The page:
Healthy Smiles Dentistry of Northern Westchester | Sleep Dentistry in Purdys

Healthy Smiles Dentistry of Northern Westchester
Andrew Moskowitz, DDS

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509 B Route 22
Purdys, NY 10578

Preventative,Restorative, and Cosmetic Dentistry

914-277-4990

Sleep Dentistry
 

Bruxism and Snoring

Many people are afflicted with bruxism, or teeth grinding. Some people may do this consciously during the day, but it is a larger problem at night while you are asleep. Grinding your teeth can damage enamel, wear down teeth, cause jaw pain, or irritate your gums. The noise from teeth grinding can also disturb your spouse's sleep if loud enough.

If you grind your teeth you should consider a night guard. The night guard, which is very similar to a mouth guard worn by athletes, provides a barrier between your top and bottom teeth while you sleep. All night guards are custom fitted for comfort and to allow for proper breathing. Your dentist will take an impression of your teeth and have the night guard created by a dental lab. Night guards are very durable and can be used for up to 10 years.

There are also some things that you can do to try to stop teeth grinding. You can train your jaw to be free and easy rather than clenched. Refrain from chewing gum or on other objects like pens. You should also avoid alcoholic drinks and drinks with caffeine, as these can increase the likelihood you will grind your teeth. If you suspect you might be grinding your teeth at night set up an appointment with us today.

 

Sleep Apnea

Using oral surgery to help sleep apnea seeks to remove the excess tissue in the throat that is vibrating and blocking the upper air passages. One surgical procedure is an Uvulopalatopharyngoplasty (UPPP). This procedure involves removing the excess tissue from the upper mouth and throat. This procedure in performed in a hospital under general anesthesia. Maxillomandibular advancement is another type of procedure used to assist with sleep apnea. This procedure involves the upper and lower part of the jaw. In this procedure, the jaw is moved forward from the rest of the facial bones. This allows more room behind the soft palate, thereby reducing the obstruction. Finally a Tracheostomy is a last ditch effort when other treatments have failed. This involves the surgeon inserting a tube in your throat so you can breathe. It is covered during the day, but opens at night while you sleep. All of the aforementioned surgeries are routine and very safe.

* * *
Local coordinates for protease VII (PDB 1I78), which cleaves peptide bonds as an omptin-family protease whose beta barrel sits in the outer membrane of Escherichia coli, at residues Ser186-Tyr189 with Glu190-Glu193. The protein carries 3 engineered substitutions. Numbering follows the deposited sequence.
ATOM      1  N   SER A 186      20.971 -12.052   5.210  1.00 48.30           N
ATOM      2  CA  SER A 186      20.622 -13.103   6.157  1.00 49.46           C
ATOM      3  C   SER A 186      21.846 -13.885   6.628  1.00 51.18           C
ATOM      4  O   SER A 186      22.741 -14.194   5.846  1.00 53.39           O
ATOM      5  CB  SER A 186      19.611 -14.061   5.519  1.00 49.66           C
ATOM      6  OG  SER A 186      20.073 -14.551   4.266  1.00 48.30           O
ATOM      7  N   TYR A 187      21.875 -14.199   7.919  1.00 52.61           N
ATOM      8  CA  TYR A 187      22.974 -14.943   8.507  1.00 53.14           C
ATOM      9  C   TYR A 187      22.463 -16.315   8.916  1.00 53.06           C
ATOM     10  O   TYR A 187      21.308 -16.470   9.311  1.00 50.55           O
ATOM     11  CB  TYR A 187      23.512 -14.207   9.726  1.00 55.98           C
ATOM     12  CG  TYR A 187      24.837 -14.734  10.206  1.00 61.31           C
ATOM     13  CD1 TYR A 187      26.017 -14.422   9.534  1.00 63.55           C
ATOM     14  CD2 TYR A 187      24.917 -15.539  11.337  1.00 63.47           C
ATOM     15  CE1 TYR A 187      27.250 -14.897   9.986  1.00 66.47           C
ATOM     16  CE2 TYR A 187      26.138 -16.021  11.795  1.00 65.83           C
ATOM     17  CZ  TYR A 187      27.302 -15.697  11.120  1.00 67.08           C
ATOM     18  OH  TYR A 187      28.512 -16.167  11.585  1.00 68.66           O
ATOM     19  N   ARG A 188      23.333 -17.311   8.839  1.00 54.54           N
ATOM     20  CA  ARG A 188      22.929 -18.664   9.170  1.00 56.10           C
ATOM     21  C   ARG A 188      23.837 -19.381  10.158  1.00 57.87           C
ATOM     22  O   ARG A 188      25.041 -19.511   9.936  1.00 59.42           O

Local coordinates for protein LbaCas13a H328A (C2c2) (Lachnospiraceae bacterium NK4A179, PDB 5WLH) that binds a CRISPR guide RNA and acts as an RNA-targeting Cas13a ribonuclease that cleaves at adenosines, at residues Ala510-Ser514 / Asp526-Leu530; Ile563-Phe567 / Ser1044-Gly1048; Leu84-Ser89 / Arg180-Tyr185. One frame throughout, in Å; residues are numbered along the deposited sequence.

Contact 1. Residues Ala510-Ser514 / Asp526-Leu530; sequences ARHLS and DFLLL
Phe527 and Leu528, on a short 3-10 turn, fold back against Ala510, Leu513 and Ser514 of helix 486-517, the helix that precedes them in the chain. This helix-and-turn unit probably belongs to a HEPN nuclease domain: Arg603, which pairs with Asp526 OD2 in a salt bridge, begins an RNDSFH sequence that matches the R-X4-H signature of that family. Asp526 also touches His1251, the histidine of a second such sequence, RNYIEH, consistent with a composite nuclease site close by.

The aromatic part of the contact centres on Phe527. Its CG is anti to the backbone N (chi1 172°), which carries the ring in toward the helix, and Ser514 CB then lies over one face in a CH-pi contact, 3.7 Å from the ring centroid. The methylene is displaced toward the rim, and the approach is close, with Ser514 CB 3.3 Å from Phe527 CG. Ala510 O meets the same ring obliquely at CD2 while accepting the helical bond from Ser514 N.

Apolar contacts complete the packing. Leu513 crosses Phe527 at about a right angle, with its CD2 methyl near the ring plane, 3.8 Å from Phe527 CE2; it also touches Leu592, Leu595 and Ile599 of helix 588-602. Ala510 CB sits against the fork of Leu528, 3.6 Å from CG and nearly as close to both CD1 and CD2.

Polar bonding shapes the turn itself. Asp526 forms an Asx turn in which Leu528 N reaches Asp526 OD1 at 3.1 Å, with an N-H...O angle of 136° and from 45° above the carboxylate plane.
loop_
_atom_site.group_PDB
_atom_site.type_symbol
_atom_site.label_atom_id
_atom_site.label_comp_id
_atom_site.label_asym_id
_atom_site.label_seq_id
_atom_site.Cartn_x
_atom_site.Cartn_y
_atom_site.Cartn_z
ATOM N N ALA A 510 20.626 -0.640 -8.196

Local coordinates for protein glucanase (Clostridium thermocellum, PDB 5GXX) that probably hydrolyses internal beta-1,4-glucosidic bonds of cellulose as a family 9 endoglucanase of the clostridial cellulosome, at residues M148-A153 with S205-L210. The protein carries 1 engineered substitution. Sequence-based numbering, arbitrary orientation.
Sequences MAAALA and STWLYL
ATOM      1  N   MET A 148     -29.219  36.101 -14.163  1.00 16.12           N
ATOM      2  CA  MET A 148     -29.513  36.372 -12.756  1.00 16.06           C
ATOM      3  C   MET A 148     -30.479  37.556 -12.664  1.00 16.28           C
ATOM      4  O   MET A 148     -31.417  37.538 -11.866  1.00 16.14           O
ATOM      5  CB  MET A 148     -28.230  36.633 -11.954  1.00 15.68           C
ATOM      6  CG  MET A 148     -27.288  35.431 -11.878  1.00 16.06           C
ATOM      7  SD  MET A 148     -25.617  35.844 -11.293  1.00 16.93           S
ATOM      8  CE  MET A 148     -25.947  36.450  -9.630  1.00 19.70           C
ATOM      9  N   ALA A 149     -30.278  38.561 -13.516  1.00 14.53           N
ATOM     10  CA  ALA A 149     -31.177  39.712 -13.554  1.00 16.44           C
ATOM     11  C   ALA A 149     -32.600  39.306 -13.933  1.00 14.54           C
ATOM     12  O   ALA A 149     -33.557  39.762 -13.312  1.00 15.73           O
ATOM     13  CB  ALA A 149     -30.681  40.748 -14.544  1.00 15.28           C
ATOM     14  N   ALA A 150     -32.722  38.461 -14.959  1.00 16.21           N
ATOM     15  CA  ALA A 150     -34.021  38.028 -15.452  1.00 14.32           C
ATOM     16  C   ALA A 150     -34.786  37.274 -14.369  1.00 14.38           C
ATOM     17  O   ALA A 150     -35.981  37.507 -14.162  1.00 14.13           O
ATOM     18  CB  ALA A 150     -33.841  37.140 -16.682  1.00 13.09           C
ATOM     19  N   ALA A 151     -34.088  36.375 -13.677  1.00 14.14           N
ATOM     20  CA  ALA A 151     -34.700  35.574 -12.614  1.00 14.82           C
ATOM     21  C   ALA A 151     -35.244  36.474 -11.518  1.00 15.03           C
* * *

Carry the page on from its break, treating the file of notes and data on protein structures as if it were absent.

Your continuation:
Sleep Apnea Appliances

Sleep apnea is a serious condition that can amount to a number of serious health risks.  As the affected individual sleeps, respiratory obstruction will occur and cause snoring and significant reduction of oxygen intake, which affects the cardiovascular system and the brain.  If left untreated, sleep apnea can result in symptoms that range from serious daily fatigue and depression, to heart disease and stroke.

Since obstructive sleep apnea occurs when the affected individual is unconscious, the effects need to be controlled by some form of therapy or intervention. Lifestyle changes like weight loss and minimizing intake of alcohol can help in reducing the risk and severity of sleep apnea, but typically some form of nightly sleep therapy or treatment is required.

Though it’s common, a CPAP machine can be considered intolerable, or at the very least uncomfortable, for some sleep apnea patients.  As an effective alternative, the fabrication of a sleep apnea appliance under the care of a sleep apnea dentistry treatment can aid patients in curbing the risks of sleep apnea, reduce snoring and improve comfort, freedom and flexibility-- which are typically compromised with a CPAP machine.

Sleep apnea dentistry appliances are either pre-fabricated or custom fabricated to the physical attributes of each patient.  Custom fabricated devices are formed from an oral impression and created in a lab, not unlike custom mouth guards used for athletic protection or for preventing the effects of bruxism.  The device is made from specialized materials that are flexible, long lasting and specifically designed to prevent the physical obstruction that occurs with sleep apnea, such as the unconscious movement of the jaw or tongue.

Sleep apnea appliances are simply placed in the mouth when the patient is ready for sleep.  They do not require any electricity like CPAP machines, they are far more portable and discreet, and can be easily cleaned to prevent periodontal problems.